Lack's sound training, his experience with diverse painting methods and the fact that he had mastered so many genres of painting made him a uniquely qualified teacher. His philosophy of training students is outlined in the booklet "On the Training of Painters with Notes on the Atelier Program," which he wrote in 1967. In an art world totally divorced from the study of nature and the older traditions, the emerging interest on the part of young people in the art of the Masters along with increasing requests for the teaching of the older methods gave Lack and his fellow artists a much needed lift. Whether recognized by the contemporary art world or not, these artists knew the expressive potential of the great tradition to which they were dedicated was not yet exhausted.

Concurrent with starting the atelier, Lack felt that the time had arrived to concentrate on what he had always seen as the ultimate goal for a classical painter: pictures that spring form the artist's imagination. Painting from nature for over 15 years gave him a solid foundation on which to build, so he began to work on several paintings that "were always in my head." These imaginative pictures require many figure studies from life as well as a good working knowledge of all phases of painting, especially the use of glazing. Since most of the knowledge available to the Old Masters is lost, Lack, starting with the seminal work done by his teacher Gammell, had to reconstruct from books and the intensive study of paintings (and sometimes by guess and experiment) the methods used in painting these pictures. He spend many years studying his favorite master, Rubens, whose pictures are among the best preserved and most luminous of the Old Masters.

The result of Lack's study and labor may be seen in his great imaginative works: Perseus and Andromeda, Medea, The Mandala, Metamorphosis of the Gods, The Nativity (using his son Michael for the angels and daughter Susanna for the figure of Mary), Golden Apples of the Sun, Silver Apples of the Moon, inspired by a Yeats poem (with Susanna modeling for the Trickster), War, Shadowdance and his apocalyptic triptych. He is currently working on a series of nine large panels using life-sized figures symbolically depicting man's journey toward individuation and psychological wholeness.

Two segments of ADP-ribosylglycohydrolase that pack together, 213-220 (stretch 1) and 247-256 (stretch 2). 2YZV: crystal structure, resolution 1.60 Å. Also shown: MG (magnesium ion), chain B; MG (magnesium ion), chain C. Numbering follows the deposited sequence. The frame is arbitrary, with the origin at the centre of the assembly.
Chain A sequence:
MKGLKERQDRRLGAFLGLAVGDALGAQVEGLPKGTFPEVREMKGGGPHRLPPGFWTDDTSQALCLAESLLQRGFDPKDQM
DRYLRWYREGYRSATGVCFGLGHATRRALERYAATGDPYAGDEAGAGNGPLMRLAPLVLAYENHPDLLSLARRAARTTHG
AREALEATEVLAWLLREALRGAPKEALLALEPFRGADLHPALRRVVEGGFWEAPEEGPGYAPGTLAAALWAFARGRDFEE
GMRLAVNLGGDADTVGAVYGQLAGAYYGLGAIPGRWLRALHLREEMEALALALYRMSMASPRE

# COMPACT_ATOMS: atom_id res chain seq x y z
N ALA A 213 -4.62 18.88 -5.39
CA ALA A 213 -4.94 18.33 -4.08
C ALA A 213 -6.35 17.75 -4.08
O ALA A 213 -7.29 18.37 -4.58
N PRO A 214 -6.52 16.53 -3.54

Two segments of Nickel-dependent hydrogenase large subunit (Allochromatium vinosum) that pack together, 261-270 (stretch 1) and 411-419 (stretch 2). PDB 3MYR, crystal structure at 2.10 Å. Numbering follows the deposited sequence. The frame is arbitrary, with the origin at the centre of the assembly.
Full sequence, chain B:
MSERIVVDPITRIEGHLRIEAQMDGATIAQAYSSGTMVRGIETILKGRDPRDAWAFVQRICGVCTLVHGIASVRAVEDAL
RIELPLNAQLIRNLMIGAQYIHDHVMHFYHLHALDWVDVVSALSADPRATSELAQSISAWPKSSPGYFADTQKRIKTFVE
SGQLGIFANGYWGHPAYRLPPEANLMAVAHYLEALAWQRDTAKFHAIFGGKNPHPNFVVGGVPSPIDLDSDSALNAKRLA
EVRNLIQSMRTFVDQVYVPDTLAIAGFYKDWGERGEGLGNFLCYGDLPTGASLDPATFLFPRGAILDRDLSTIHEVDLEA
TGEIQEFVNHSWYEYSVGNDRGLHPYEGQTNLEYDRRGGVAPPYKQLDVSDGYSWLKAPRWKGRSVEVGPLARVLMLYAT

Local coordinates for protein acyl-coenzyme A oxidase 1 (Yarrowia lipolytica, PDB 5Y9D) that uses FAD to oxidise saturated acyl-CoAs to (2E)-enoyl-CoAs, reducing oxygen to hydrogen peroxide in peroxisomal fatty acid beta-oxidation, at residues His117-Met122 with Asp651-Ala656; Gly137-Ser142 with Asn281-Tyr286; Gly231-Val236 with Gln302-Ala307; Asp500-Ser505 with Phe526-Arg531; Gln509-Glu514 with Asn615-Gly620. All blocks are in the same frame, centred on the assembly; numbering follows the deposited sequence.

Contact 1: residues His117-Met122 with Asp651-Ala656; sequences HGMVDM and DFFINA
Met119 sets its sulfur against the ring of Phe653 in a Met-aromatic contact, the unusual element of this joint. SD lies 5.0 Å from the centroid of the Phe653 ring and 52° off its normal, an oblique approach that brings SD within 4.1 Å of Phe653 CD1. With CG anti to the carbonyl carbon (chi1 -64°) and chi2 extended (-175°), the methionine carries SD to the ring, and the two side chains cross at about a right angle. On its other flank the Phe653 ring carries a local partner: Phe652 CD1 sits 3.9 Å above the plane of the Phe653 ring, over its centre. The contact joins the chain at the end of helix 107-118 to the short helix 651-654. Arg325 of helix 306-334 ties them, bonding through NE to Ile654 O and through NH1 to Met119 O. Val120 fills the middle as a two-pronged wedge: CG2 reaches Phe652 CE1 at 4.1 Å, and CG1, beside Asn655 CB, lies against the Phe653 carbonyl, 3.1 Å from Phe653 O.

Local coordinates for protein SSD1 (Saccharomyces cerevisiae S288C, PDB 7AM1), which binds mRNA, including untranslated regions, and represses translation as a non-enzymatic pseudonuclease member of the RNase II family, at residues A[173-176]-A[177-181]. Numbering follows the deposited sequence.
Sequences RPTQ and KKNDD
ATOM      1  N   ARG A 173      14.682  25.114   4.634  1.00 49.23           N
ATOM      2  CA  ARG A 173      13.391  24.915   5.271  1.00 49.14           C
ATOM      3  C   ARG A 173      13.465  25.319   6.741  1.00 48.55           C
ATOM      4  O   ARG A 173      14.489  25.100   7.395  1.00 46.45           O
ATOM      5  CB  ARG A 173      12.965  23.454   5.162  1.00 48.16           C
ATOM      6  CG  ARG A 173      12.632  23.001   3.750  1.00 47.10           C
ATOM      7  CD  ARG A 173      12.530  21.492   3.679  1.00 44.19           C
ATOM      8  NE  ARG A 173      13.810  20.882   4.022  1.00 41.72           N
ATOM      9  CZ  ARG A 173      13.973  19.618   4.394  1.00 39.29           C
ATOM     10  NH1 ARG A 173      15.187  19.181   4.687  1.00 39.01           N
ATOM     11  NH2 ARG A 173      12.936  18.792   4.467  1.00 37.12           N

In the mid-1980's one of Lack's students suggested starting a small periodical written by professional artists to educate and inform the public about traditional realism. Lack had long recognized the need for such a publication, so Atelier Lack began publishing the Classical Realism Quarterly. The phrase "Classical Realism" had been coined by Lack to differentiate his art from the many kinds of realism in vogue in the art world of the day. He contributed numerous essays to the Quarterly including "The Venetian Method" and "The Bistre Method," both drawn from his studies of the old techniques. At the urging of Donald Koestner, he began using a landscape palette based on that of the French and American impressionists. After further research and experimentation he modified this palette and summed up his results in an article entitled "The Outdoor Palette."

Lack is one of the finest living portrait painters. Throughout his career he has painted portraits of prominent Minnesotans, including Ray Mithun, founder and CEO of Campbell-Mithun, a worldwide advertising company; physicians Lyle French and Richard Ebert, heads of department at University of Minnesota Hospital; Karl Auerback, head of the University Law School; and many others in the fields of business, education and religion. His portraits of Minnesota governors Wendell Anderson and Albert Quie hang in the Minnesota State Capitol.